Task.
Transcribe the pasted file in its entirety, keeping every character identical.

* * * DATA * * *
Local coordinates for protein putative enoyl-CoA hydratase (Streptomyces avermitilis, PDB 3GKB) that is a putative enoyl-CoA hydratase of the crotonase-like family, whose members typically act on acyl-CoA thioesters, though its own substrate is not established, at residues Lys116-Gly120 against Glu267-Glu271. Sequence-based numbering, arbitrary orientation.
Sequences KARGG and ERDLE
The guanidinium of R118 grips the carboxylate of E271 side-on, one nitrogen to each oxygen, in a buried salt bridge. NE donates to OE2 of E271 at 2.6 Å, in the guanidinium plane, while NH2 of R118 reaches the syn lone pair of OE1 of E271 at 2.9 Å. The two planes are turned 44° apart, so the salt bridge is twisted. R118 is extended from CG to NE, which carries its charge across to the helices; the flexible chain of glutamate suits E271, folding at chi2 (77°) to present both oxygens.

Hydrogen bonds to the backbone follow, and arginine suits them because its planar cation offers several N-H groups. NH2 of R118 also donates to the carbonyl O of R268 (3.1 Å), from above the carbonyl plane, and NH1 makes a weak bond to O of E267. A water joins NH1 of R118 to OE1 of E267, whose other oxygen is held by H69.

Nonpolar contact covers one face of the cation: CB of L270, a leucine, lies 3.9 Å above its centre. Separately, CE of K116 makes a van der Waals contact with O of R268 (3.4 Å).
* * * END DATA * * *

Local coordinates for protein putative enoyl-CoA hydratase (Streptomyces avermitilis, PDB 3GKB) that is a putative enoyl-CoA hydratase of the crotonase-like family, whose members typically act on acyl-CoA thioesters, though its own substrate is not established, at residues Lys116-Gly120 against Glu267-Glu271. Sequence-based numbering, arbitrary orientation.
Sequences KARGG and ERDLE
The guanidinium of R118 grips the carboxylate of E271 side-on, one nitrogen to each oxygen, in a buried salt bridge. NE donates to OE2 of E271 at 2.6 Å, in the guanidinium plane, while NH2 of R118 reaches the syn lone pair of OE1 of E271 at 2.9 Å. The two planes are turned 44° apart, so the salt bridge is twisted. R118 is extended from CG to NE, which carries its charge across to the helices; the flexible chain of glutamate suits E271, folding at chi2 (77°) to present both oxygens.

Hydrogen bonds to the backbone follow, and arginine suits them because its planar cation offers several N-H groups. NH2 of R118 also donates to the carbonyl O of R268 (3.1 Å), from above the carbonyl plane, and NH1 makes a weak bond to O of E267. A water joins NH1 of R118 to OE1 of E267, whose other oxygen is held by H69.

Nonpolar contact covers one face of the cation: CB of L270, a leucine, lies 3.9 Å above its centre. Separately, CE of K116 makes a van der Waals contact with O of R268 (3.4 Å).